The Elsan Chemical toilet
To the rear of the turret was the side crew door, on the starboard side of the fuselage. This was the main entrance to the aircraft, and also could be used as a parachute exit.


At the extreme rear of the aircraft, over the spars for the tailplane, the rear gunner sat in his exposed position in the Rose Rice turret, entered through a small hatch in the rear of the fuselage, and depending on the size of the rear gunner, the area was so cramped that the gunner would often hang their parachute on a hook inside the fuselage, near the turret doors. In the FN20 and FN120 turrets, he had four .303 in (7.7 mm) Brownings, and in the Rose Rice turret he had two .50 in (12.7 mm) Brownings. Neither the mid upper or rear gunner's positions were heated, and the gunners had to wear electrically heated suits to prevent hypothermia and frostbite. Many rear gunners insisted on having the centre section of perspex removed from the turret to give a completely unobstructed view.


Tail end Charlie external, note chutes for spent cartridges.

Comments

coastkid said…
great post Al,havent seen the lancaster fly over here on airshow day for 2 years..an amazing sight,imagine the sky covered with them..and the noise!
Bovey Belle said…
Another interesting post - I'll show it to OH later. D'you know, I never gave a thought to the possibility of there being a loo on board. I suppose, logically, there had to be, but it made me smile all the same. bet they had to be careful what they ate leading up to a bombing raid then . . .
Alistair said…
Hullo BB,

I laughed too when I saw the toilet photo - especially as the bloke - typical - is reading. Even in a bloomin' Lancaster, eh....

The more I find out about what they went through the more I am touched by understanding stuff I really should have had the nous to do some digging about while 'The Paw' was still here.

Makes me think too that probably they didn't eat very much before an op - I know Dad always looked forward to a full cooked breakfast when they got back. They did take sweets and chocolate as emergency rations on flights.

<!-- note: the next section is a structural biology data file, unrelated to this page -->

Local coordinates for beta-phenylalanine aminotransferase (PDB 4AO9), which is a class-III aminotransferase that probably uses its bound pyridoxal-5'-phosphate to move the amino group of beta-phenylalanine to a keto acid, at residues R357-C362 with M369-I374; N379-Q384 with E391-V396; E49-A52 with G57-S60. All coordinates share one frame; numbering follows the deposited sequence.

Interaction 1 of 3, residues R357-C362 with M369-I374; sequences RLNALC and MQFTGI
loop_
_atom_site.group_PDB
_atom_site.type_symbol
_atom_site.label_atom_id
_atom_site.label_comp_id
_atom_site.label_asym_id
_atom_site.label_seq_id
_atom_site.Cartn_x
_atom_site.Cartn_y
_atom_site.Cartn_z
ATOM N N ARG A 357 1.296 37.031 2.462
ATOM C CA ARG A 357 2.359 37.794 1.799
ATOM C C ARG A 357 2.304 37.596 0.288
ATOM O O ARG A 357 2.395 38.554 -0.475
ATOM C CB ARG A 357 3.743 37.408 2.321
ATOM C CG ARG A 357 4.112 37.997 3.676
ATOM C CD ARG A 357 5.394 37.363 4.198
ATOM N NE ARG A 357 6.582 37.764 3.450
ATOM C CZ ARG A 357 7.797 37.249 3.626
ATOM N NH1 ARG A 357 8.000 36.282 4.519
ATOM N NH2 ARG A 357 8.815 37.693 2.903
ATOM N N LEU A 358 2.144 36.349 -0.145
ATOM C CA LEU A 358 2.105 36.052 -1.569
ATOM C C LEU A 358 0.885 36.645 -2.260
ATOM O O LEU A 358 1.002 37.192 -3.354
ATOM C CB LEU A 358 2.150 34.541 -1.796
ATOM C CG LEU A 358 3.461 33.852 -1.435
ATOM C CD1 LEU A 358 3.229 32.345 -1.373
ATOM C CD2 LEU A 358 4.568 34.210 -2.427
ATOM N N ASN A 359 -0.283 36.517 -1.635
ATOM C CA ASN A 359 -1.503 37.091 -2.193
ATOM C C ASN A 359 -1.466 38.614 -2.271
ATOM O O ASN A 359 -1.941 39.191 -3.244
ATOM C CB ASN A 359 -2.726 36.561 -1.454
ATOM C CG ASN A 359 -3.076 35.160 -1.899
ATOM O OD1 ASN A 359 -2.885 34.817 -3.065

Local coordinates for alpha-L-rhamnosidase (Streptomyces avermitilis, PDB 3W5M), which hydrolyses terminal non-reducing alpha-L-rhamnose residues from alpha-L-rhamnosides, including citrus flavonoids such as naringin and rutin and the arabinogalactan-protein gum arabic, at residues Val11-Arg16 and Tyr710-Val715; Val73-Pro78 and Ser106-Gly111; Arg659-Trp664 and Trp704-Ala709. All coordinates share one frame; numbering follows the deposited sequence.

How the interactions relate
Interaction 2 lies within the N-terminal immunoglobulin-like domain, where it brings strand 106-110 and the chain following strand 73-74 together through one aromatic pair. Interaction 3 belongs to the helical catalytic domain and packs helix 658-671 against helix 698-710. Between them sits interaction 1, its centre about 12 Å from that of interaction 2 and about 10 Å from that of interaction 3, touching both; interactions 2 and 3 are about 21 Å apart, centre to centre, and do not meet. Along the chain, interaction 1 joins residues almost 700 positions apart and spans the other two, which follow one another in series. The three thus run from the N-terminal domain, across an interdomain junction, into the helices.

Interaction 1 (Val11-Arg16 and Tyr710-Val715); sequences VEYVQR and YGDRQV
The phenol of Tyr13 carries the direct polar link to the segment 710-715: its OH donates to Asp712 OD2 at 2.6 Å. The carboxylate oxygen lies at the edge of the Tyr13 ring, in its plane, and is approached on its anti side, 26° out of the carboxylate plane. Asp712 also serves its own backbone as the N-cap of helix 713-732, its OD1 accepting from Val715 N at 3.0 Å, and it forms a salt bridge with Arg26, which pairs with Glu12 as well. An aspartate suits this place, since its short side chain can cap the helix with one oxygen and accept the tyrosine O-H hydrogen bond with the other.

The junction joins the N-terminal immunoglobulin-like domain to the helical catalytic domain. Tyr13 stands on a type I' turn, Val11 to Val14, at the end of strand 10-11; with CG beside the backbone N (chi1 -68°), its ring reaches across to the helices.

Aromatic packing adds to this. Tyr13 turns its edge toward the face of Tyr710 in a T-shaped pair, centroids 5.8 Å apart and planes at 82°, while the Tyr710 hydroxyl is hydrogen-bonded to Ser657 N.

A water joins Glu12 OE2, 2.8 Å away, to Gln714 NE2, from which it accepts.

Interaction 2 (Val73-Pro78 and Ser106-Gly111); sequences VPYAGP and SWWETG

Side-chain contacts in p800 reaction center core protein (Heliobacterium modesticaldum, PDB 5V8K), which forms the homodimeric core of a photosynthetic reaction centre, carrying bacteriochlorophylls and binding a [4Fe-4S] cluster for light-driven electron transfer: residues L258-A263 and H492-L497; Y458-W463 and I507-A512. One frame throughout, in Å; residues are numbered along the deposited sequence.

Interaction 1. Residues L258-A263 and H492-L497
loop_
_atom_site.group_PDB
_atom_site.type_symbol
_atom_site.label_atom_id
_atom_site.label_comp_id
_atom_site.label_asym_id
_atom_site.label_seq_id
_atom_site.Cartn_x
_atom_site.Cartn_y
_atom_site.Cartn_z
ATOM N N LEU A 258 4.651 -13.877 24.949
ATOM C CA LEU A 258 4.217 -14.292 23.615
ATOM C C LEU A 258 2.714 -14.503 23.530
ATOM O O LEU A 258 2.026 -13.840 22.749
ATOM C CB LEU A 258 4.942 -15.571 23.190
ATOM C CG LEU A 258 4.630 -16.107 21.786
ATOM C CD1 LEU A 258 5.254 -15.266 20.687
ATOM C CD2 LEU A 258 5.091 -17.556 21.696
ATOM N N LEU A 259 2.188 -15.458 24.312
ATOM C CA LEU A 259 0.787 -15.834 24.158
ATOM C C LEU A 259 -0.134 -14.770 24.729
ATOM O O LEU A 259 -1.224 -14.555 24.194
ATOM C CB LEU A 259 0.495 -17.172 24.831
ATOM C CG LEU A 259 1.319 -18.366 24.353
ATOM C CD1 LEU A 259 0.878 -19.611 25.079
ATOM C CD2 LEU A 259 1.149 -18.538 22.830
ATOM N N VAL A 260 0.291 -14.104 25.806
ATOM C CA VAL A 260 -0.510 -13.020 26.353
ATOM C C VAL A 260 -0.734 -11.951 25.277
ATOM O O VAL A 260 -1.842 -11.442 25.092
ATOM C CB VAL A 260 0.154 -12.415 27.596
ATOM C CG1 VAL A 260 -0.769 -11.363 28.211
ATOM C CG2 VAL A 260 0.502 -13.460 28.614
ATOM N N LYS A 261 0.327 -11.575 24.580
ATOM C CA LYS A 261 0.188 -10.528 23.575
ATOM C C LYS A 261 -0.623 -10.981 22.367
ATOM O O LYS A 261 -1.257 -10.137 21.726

I think use of the toilet may have been dictated more by nerves at times rather than anything else.

Coast kid - I have experienced the sound of only one of these machines at a time. It's something that I physically felt as much as heard. The sensation of dozens or hundreds in the air at one time must have been an unforgetable feeling, especially if they were at a low level around the airfields. They skyscape of Linclnshire is very open and the planes must have been visible from a long way off. I wish I could have experienced it.......
cheers....Al
Anonymous said…
very interesting article, my father was a tail end Charlie on that operation, he was in Lancaster number J2,it was a night operation and is in his log book as having taken 8 hours and 20 minutes, his pilot was F/O Heffer.
If you have a 153 Squadron crew photo I'd be happy to include it on a post as a mark of remembrance and respect.
Anonymous said…
Interesting information. My uncle was lost on the Politz raid on 8/9 Feb 45.

He was rear gunner SGT V A Edwards - The crew were originally thought to have been on Lancaster PB 759 but were in fact on Lancaster ME443